Politics, democracy and economy in transition: Whither is Tinubu … – Premium Times

Tee Rasheed
16 Min Read

President Tinubu should prioritise inclusivity in governance and animate his advertised determination to deliver an expanded and more integrated national economy, anchored on democratisation of economic opportunities for Nigerians, especially the youth demographic. The end-state of this schema is inclusive growth and shared prosperity. Above all, the President must commit to a project, wholly directed at making Nigeria attain the full measure of federalism.
Concepts and Nexus
A critical convergence exists in the literature that politics is a basically competitive enterprise. As we noted elsewhere, politics is all about ‘contestation for, and deployment of power, authority and influence in any social setting.’ Even so, it does not necessarily equate chicanery, as it is often taken to be in Nigeria, but provides the context within which governance, qua good governance, takes place. Conceived by the UN Office of the High Commissioner for Human Rights, as delivery on ‘the promise of human rights: civil, cultural, economic, political and social rights,’ good governance is indeed the very raison d’etre of all governance forms. This aligns with the conception of development, by the United Nations Development Programme, as ‘the richness of human life,’ rather than mere ‘richness of the economy in which human beings live.’ There is, thus, a strong convergence between politics (governance) and development, for as Lewis argued in the National Economic Summit Group’s Poverty to Prosperity, 2018, it is politics that brings about the transition of an economy from stagnancy to prosperity.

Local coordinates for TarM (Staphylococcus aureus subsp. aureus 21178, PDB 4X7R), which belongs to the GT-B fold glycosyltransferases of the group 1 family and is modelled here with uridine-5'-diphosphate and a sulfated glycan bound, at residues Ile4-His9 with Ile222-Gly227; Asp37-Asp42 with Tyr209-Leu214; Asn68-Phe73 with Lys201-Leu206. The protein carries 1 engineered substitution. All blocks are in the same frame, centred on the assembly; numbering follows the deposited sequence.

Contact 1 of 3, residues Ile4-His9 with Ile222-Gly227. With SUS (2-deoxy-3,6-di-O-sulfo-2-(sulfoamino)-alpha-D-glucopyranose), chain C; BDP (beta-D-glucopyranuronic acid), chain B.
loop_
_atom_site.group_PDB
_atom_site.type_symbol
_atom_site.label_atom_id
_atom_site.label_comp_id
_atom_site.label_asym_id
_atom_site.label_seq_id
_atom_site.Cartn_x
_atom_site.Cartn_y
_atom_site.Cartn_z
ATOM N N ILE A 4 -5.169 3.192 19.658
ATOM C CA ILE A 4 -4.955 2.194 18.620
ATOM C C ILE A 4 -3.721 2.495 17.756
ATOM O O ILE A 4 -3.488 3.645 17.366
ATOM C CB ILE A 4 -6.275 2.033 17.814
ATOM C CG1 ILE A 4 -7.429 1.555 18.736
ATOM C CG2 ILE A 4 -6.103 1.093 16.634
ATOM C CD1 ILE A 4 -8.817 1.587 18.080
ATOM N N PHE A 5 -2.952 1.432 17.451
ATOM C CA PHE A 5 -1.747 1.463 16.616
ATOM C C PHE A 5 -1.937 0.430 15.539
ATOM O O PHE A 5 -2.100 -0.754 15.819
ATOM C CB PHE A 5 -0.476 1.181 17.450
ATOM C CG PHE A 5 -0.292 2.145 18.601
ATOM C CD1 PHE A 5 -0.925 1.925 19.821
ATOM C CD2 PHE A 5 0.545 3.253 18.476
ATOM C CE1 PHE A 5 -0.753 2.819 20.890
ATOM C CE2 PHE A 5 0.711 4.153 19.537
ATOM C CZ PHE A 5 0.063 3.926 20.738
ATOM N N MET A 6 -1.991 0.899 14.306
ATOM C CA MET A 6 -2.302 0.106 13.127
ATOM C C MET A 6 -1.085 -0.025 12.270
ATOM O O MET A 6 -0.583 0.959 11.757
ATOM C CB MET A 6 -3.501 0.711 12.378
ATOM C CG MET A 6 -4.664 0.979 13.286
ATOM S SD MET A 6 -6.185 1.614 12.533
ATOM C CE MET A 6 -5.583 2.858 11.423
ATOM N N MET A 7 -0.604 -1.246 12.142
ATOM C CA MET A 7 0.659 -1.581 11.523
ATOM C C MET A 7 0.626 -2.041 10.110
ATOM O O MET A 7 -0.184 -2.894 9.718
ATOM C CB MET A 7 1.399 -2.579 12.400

The jury is still out on what exactly constitutes democracy as a form of vehicle for delivering governance; whether it actually is required for development to take place; and why it seems, virtually everywhere, to be in reversal. It is enough for the purpose of this discourse, however, to note that while democracy may manifest via different institutional forms, it must meet the minimum threshold of popular participation, majority rule, respect of human rights – especially as they relate to minority groups, and public accountability. It affords any polity the right platform for mobilisation, in pursuit of the goals of national development but it is often susceptible to abuse in the hands of governing elites, thus making it increasingly suspect in the estimation of the mass of the people. There is the profound case for democratic renewal in very many societies across the world. The bottomline, however, is that unless the politics and governance structures of a country are properly delivered, the possibilities of development remain limited. In the same vein, in the absence of social development, politics and governance tend to be convoluted, both existing in a vicious cycle of sort. This provides a critical framework for interrogating Nigeria’s extant democracy project.
The Context